We help individuals to better understand and prevent alcohol and other drug-related harm within their own lives, and across their broader communities from as young as grade 5.

We equip Tasmanian workers with the tools and training they need to keep themselves and their clients safe.

We inform policy makers through best-practice information, encouraging stigma reduction through appropriate health-focused, evidence-based submissions and advice.

We offer information and resources that are suited to the health literacy needs of their intended audiences.

All activities and service offerings provided by our team are evidence-based and aligned with best practice health promotion methodologies. These methodologies are applied to six distinct health promotion activity streams:

  1. Leadership, sector representation, and advocacy 
  2. Implementation and monitoring of new education, training, and resources 
  3. Community education, resource development and distribution 
  4. Dissemination of information to priority populations 
  5. Research, analysis and evaluation, and
  6. Workforce development and training  

By undertaking activities within each activity stream,we are working towards our vision of communities free from harm, while ensuring optimal, evidence-based outcomes for the people we support.  

We hope that this year’s Annual report will clearly demonstrate our achievements, and evidence our commitment to early intervention, primary prevention and harm reduction in the alcohol and other drug health promotion space throughout Tasmania.

Two people talking in front of a whiteboard. The whiteboard has a list of topics such as 'stigma' and 'drug categories', and various graphs.Illustration.

Chair Report

Dear Members and Stakeholders,
As the exiting and incoming Chairs of the Board, we are pleased to present The Drug Education Network’s Annual Report for the financial year 2022-2023. We are grateful for the opportunity to highlight DEN’s achievements and endeavours as it continues to support our community to be free from harms caused by drugs.

Throughout this financial year, DEN has remained committed to providing best-practice leadership and education and has continued to strive, adapting, innovating, and improving DEN’s programs and operations to better serve the needs of Tasmanians.
We are delighted to be able to share several key highlights from the financial year 2022-2023:

DEN Has Secured a Three-Year Funding Contract with the State Government
It is with great enthusiasm that we announce that DEN has secured a three-year funding contract through the Mental Health, Alcohol, and Other Drug Directorate. This achievement is a testament to the dedication and effectiveness of DEN’s work. This long-term funding commitment will not only ensure the stability of our programs, but also underscores the government’s recognition of the critical role DEN plays within our community.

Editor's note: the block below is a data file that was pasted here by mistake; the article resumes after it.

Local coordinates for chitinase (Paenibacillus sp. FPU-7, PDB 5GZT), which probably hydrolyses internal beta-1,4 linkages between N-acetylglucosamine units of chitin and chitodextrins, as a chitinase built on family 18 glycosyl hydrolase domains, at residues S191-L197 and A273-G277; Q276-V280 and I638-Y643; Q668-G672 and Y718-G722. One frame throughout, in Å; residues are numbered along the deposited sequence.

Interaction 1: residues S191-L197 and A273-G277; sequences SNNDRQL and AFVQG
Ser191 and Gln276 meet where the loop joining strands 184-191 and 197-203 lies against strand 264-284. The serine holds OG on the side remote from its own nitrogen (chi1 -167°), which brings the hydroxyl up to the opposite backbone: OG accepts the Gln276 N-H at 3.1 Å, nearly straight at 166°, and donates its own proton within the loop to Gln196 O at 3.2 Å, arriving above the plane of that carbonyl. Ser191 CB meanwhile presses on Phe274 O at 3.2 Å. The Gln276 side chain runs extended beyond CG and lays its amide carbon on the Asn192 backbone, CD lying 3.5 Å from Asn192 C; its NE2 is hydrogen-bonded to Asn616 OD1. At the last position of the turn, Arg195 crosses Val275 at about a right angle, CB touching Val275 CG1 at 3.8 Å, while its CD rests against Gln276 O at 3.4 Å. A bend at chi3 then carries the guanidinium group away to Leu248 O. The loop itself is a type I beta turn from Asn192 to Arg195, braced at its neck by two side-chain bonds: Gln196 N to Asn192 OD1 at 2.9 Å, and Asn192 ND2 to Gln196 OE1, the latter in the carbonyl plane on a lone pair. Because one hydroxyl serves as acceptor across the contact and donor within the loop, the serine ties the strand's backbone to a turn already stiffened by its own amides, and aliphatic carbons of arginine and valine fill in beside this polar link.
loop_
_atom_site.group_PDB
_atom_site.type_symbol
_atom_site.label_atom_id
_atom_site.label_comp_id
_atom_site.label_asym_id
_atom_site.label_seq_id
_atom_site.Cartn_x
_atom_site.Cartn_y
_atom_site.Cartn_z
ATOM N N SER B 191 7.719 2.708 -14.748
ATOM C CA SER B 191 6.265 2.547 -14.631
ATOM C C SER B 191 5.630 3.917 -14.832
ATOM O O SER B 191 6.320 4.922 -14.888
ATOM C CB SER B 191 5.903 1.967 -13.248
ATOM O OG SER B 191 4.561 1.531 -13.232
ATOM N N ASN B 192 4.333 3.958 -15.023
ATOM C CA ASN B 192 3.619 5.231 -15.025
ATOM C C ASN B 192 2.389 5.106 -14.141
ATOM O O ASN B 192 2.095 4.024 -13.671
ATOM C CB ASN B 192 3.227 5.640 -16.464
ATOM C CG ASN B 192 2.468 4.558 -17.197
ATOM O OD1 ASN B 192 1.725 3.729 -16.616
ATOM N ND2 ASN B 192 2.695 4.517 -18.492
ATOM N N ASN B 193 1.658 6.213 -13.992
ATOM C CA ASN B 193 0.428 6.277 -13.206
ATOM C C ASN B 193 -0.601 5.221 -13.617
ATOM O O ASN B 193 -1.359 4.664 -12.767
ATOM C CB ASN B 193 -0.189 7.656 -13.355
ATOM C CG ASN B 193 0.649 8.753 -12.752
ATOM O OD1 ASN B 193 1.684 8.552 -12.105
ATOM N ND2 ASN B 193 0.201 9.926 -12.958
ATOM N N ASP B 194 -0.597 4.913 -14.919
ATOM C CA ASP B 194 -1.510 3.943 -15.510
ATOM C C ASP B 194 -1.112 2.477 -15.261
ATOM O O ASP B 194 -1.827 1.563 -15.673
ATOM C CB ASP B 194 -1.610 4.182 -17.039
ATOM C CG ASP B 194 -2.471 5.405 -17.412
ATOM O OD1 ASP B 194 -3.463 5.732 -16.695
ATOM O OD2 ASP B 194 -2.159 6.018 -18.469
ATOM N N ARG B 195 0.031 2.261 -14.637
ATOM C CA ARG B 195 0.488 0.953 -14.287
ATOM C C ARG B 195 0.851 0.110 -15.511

DEN Has Undertaken a Constitutional Review and Extended Board Director Terms
DEN is committed to good governance and transparency. As part of our commitment to best-practice, we have conducted a review of our Board constitution. The outcome of this review has led to an update which includes an extension of the Director’s term from one year to two years. This change enables our Directors to provide more sustained leadership and strategic planning, enhancing the overall stability of the organisation.

DEN Has Undergone a Change in Leadership
The financial year 2022-2023 marked a significant transition for DEN as we farewelled our long-term CEO, Shirleyann Varney, and welcomed our new CEO, Emily Chase. Emily brings a wealth of experience and a fresh perspective to our organisation. We look forward to her leadership and the realisation of her vision as we continue to support the Tasmanian community.

Both Chairs, on behalf of the Board, wish to thank Shirleyann for her significant contribution and dedication to DEN and the broader Alcohol, Tobacco and Other Drug Sector, and wish her well in her future endeavours.

As we look ahead to the future, DEN remains committed to its core mission and values. We are excited about the opportunities that lie ahead and are determined to continue to make a positive impact on the lives of those we support.